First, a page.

Resistance training is a type of exercise whereby your skeletal muscles move against some form of resistance. This is most commonly done using one’s own bodyweight, free weights, machines, elastics or pulleys. Resistance training has a variety of purposes, including building muscle (hypertrophy), strength, endurance, power as well as fitness conditioning.
Your Body’s Response to Resistance Training
Resistance training imposes a stress on your muscles, which adapt to this stress by becoming bigger and/or stronger.  This happens through two mechanisms:

  1. Neural adaptation causes the nerves in your muscles to recruit more muscle fibres, become better coordinated and fire faster.1
  2. Hormones are released that aid in muscular repair and growth, causing muscle fibres to become bigger and stronger2.

Risks and Benefits of Resistance Training
Risks  – Before you begin any exercise program you should fill out a Physical Activity Readiness Questionnaire (PAR-Q) form to determine if you should be cleared by a doctor prior to launching a new fitness regime.3
Aside from that, even if you are healthy and good to go, there is still a risk of injury.  This includes soft tissues strains and sprains and also accidents from things like dropping weights on your foot. However, research has shown that most injuries are from the misuse or abuse of equipment.4 This is a good reason to get help from a qualified exercise professional if you are new to resistance training. All things considered, the evidence shows that the risk of injury is quite low in the general population.5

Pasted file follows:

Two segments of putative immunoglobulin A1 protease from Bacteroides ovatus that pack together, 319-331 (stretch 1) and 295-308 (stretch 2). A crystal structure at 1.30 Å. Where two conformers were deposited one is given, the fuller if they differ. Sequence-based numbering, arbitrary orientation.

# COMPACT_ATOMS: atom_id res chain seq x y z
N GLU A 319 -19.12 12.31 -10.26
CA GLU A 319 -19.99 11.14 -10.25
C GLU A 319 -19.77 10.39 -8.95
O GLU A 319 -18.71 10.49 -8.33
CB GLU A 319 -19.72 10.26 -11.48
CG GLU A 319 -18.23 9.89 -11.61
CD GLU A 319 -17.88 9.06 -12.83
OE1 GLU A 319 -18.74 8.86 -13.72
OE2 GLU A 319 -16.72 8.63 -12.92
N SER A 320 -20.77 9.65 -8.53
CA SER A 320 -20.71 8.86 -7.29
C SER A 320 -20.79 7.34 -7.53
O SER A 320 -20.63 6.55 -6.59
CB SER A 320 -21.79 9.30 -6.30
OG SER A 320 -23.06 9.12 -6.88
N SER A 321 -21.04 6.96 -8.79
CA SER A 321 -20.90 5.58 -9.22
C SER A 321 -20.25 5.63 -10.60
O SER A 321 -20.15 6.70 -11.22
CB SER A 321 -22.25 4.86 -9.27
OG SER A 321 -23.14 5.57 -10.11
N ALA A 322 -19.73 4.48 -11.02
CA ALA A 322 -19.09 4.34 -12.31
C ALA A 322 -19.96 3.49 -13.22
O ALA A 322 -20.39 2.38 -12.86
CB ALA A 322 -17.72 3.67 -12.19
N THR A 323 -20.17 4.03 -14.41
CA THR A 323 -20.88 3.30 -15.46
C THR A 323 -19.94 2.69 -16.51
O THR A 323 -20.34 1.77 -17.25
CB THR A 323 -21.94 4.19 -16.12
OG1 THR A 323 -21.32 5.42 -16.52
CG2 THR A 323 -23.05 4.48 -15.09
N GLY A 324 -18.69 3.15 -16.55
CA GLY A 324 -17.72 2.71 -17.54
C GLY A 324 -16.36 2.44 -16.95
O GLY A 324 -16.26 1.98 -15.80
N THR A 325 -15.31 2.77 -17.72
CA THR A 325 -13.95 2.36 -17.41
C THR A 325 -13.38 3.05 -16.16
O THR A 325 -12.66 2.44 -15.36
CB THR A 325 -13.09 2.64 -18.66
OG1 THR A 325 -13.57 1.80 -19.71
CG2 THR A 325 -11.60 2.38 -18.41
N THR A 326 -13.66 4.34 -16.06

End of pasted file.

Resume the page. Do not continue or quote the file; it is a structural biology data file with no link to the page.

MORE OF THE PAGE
Benefits – The benefits strongly outweigh the risks. As renowned strength coach Mark Rippetoe once said, “Strong people are harder to kill than weak people and more useful in general.” Research bears him out; the benefits from resistance training are enormous. Most obviously it increases muscular size, strength and endurance, which gives life to your years by allowing you to take part in numerous activities while minimizing decrepitude as you age. Not so obviously it also reduces the risk of some chronic illnesses, including arthritis, high blood pressure, osteoporosis, diabetes, heart attack and stroke.6
Know Your Sets from Your Reps and Your Bars from Your Bros
Before embarking on a resistance-training program you should know some basic terms:

  • Rep – short for repetition; how many times you do the exercise, e.g., 10 reps.
  • Set – a cluster of reps; e.g. three sets of 10 reps.
  • Rest – how much time you rest between sets and/or exercises while training.
  • Volume – the total number of reps, sets and exercises in a session.
  • Frequency – the number of training sessions per week.
  • Load – how much weight is lifted in a set in pounds or kilograms.
  • Intensity – also refers to load but relative to the maximum weight you can lift for one rep expressed as a percentage. For example, 70 percent x eight reps means you are doing eight reps at 70 percent of the most weight you can lift in one rep.